What lies ahead for the city’s port lands
IN CONVERSATION WITH IAN HAMILTON
Port authority head shares plans for beautifying its real estate, expanding its reach and preserving natural space
The head of the Hamilton Port Authority says the agency is taking steps to “unlock the gates” of the city’s port lands.
Ian Hamilton, who took over as president in January, said a key message that emerged from the port authority’s land use planning update, launched last summer, was the community’s desire to better understand “what we really do here.”
“Everyone wanted to know what went on behind the gates,” said Hamilton, who previously served as the HPA’s vice-president of business development and real estate.
Just a few months into his new post, Hamilton says the authority is working on initiatives to improve the relationship between local residents and the agency.
He spoke with The Spectator about some of those projects and what’s next for the port authority.
Behind closed doors
Giving local residents a chance to see what goes on at the Port of Hamilton is one way the authority hopes to improve its relationship with the community. To start, Hamilton said they plan to host a couple of free public boat tours on the Harbour Queen and put in an eight- to 10-foot-tall viewing tower near the authority’s new boat storage facility on Pier 15.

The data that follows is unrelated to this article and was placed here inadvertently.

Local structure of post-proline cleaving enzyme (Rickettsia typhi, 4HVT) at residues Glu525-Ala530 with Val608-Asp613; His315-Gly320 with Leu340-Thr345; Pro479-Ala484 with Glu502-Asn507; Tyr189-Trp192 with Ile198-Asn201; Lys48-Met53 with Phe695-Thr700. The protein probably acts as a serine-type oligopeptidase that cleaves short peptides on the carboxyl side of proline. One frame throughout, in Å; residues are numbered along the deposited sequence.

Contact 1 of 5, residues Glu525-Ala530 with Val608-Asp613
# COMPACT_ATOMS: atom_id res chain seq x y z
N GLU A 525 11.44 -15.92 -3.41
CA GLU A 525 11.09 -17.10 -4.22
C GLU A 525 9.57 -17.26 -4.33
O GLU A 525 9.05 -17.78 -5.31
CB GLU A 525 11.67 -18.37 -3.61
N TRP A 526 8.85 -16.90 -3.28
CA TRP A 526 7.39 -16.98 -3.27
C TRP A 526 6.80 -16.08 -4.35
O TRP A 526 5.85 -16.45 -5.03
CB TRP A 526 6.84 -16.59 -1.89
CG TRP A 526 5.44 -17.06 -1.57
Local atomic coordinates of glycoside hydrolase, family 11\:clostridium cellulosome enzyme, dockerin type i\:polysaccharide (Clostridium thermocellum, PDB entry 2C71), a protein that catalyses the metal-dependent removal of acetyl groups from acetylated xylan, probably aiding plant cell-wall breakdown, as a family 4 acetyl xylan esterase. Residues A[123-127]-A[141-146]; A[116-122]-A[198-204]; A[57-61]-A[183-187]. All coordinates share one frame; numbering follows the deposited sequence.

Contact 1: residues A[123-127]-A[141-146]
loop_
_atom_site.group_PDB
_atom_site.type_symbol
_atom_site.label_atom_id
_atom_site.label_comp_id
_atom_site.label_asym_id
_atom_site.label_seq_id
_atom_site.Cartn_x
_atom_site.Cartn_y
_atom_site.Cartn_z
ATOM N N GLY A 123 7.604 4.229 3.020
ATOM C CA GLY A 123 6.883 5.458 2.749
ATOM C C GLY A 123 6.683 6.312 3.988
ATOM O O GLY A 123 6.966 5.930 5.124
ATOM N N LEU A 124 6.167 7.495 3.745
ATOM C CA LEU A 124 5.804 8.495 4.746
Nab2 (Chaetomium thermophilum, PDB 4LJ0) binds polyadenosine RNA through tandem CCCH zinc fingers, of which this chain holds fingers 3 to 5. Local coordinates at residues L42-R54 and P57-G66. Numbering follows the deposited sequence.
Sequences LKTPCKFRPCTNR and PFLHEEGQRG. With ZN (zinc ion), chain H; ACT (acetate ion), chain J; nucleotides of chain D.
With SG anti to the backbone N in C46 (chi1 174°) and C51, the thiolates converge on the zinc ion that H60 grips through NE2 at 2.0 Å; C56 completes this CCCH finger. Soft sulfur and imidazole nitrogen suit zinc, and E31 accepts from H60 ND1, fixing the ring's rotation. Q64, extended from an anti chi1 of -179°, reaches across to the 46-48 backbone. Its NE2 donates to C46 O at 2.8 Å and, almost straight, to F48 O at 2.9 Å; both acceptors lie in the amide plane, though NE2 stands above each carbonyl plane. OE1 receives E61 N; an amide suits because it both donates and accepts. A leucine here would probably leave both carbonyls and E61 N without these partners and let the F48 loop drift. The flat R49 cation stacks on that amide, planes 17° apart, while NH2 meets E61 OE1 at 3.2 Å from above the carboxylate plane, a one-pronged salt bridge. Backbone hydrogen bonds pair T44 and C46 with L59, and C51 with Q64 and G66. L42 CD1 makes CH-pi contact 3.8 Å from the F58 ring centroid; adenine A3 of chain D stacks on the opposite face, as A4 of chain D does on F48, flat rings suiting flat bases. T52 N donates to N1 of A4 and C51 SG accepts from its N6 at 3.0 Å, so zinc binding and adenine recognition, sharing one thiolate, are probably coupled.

The sights would change regularly. Staff at nearby Heddle Marine could be doing repairs on vessels. Sometimes work will be underway on the Randle Reef containment facility. Other times shipping activity might be visible at the Stelco property. But there will always be a view of the water.
One of the areas where the community sought change was at Sherman Inlet — which in 2001 was filled in, illegally, for parking and a storm sewer by the port authority’s predecessor, the Board of Hamilton Harbour Commissioners.
“When we did our first open houses, we heard loud and clear that it was a really important issue, which is why we said let’s address it right now,” said Hamilton.
The port authority has committed to a two-year process to restore the shoreline and to permanently preserve the area as a natural space — something residents have been urging for years.
This comes after the authority unveiled $3-million plans in 2007 to remediate the inlet and allow trail access to the semi-natural area in the east harbour.
“Due to security requirements, we’re going to have to keep it fenced in,” Hamilton noted. “It’s not everything everyone was looking for, but it’s a good compromise.”
The port authority will come up with its own plans and then consult with the Department of Fisheries and Oceans to figure out how to move forward.
Work is expected to start at the end of this year or the beginning of next year, he said.
Beautifying the port lands
The authority is taking steps to beautify the edges of the port lands that meet public space.
A pollinator garden has been planted adjacent to the boat storage building near Hillyard Street. It’s the first one — as far as the HPA is aware — planted in industrial Hamilton.
“There’s quite often a collision between Mother Nature and industry,” he said. “This was an important initiative to show we can work with Mother Nature, as well.”